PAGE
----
COVID-19/epidemiology , HIV Infections/prevention & control , Homosexuality, Male , SARS-CoV-2 , China/epidemiology , HIV Infections/transmission , Humans , Male , Safe Sex
8.
J Sex Res ; 58(8): 951-957, 2021 10.
Article in English | MEDLINE | ID: covidwho-1117170

ABSTRACT

COVID-19 led to substantial changes in individuals' lives due to preventive measures, including social distancing and "stay at home" orders. One type of social interaction likely impacted is intimacy and sexual relationships. Sexual minority men have long navigated the impact of another pandemic, HIV, on their sexual lives. This study explored the impact of COVID-19 on Latinx sexual minority men's (LSMM) sexual behaviors in South Florida, an HIV and COVID-19 epicenter. A rapid qualitative analysis of semi-structured interviews with LSMM (N = 20) revealed five themes: (1) increased sex with a primary partner, (2) fewer sexual partners, (3) continued pre-COVID-19 sexual activity, often following "quarantine fatigue," (4) opportunities and challenges related to navigating COVID-19 prevention and sex, and (5) using sexual networking apps in new ways. The findings suggest LSMM's resilience and their ongoing health needs during COVID-19, with implications for interventions to promote LSMM's safe and satisfying sex.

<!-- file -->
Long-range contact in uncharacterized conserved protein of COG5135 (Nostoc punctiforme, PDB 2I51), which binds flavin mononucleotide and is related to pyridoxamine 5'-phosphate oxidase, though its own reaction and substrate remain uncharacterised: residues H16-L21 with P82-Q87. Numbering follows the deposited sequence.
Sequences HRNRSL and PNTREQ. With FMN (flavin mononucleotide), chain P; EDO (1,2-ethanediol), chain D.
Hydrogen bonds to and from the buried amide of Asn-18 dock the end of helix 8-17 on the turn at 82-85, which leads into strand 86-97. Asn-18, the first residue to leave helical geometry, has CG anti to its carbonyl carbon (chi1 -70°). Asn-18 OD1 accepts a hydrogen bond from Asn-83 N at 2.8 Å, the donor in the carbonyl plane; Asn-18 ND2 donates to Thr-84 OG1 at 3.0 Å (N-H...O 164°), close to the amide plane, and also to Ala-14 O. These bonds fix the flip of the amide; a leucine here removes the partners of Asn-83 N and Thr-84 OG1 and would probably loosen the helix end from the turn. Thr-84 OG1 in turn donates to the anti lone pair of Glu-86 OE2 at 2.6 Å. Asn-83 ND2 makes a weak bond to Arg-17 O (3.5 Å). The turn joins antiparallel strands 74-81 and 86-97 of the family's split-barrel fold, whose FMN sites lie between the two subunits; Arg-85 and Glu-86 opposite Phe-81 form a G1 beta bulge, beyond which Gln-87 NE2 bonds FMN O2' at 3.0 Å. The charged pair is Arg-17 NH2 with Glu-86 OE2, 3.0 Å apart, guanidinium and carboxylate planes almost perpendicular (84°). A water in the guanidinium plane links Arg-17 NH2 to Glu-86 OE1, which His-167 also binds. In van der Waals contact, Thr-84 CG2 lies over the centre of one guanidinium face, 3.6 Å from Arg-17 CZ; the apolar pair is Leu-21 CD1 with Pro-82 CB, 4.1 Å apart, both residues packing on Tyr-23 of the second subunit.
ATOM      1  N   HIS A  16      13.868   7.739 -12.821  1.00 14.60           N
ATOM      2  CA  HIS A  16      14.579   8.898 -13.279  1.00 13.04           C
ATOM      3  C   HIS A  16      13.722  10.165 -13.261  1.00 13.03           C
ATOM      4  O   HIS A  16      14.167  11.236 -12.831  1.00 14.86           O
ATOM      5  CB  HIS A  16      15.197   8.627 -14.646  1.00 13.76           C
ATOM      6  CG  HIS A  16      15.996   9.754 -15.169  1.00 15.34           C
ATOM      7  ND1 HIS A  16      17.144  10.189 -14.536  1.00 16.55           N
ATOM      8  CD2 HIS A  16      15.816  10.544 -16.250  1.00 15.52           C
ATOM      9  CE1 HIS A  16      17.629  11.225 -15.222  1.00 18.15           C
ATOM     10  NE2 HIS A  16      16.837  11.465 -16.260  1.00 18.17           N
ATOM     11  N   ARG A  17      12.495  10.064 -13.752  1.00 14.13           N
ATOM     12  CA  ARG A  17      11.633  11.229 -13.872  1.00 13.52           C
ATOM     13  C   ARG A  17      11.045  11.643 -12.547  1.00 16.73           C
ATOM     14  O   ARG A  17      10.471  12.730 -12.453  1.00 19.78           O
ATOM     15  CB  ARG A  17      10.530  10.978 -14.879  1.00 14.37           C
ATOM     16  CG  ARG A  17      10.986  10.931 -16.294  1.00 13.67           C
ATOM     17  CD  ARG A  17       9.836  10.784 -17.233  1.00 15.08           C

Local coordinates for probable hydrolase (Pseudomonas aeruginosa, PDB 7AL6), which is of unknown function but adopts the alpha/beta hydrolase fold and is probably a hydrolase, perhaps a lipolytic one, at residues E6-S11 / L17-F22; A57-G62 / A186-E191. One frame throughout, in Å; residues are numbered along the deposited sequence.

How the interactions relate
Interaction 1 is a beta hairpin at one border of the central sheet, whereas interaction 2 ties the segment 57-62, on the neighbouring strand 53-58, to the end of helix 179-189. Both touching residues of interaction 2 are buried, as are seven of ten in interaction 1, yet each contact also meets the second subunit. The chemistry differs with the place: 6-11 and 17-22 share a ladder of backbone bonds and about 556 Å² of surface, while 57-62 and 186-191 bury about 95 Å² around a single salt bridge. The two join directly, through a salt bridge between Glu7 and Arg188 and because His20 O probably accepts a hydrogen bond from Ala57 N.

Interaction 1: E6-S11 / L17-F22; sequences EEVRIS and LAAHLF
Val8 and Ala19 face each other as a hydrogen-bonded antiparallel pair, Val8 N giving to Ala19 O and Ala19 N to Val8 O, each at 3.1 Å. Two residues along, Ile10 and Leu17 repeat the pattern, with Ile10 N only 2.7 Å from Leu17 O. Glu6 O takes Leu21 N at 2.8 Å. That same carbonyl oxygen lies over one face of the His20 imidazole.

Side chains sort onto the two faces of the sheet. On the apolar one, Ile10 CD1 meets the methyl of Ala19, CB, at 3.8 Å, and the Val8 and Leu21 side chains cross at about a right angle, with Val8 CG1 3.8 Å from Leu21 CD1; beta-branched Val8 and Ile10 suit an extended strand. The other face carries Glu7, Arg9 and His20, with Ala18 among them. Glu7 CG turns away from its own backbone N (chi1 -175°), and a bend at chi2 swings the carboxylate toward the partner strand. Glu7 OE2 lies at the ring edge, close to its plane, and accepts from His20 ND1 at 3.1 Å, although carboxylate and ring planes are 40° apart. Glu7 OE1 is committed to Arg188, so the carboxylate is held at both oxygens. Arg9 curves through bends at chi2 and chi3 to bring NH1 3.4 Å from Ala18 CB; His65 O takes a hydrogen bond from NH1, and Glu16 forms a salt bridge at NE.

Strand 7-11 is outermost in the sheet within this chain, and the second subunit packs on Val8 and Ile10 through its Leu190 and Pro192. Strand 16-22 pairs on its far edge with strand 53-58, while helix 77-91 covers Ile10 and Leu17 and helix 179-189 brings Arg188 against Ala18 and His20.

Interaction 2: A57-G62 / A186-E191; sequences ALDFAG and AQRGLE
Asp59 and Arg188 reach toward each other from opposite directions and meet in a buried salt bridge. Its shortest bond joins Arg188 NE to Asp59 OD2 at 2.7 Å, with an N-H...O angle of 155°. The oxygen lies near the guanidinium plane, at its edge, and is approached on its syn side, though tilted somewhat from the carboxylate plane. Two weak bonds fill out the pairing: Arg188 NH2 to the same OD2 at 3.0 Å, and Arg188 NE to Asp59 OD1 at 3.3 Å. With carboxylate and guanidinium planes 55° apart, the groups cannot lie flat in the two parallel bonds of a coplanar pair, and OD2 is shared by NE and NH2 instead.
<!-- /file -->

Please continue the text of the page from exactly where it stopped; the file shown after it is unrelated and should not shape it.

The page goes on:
Subject(s)
COVID-19 , Sexual Behavior , Sexual Partners/psychology , Sexual and Gender Minorities/psychology , Adult , COVID-19/epidemiology , COVID-19/prevention & control , Female , Florida/epidemiology , HIV Infections/epidemiology , HIV Infections/prevention & control , Humans , Male , Pandemics , Safe Sex , Unsafe Sex , Young Adult
9.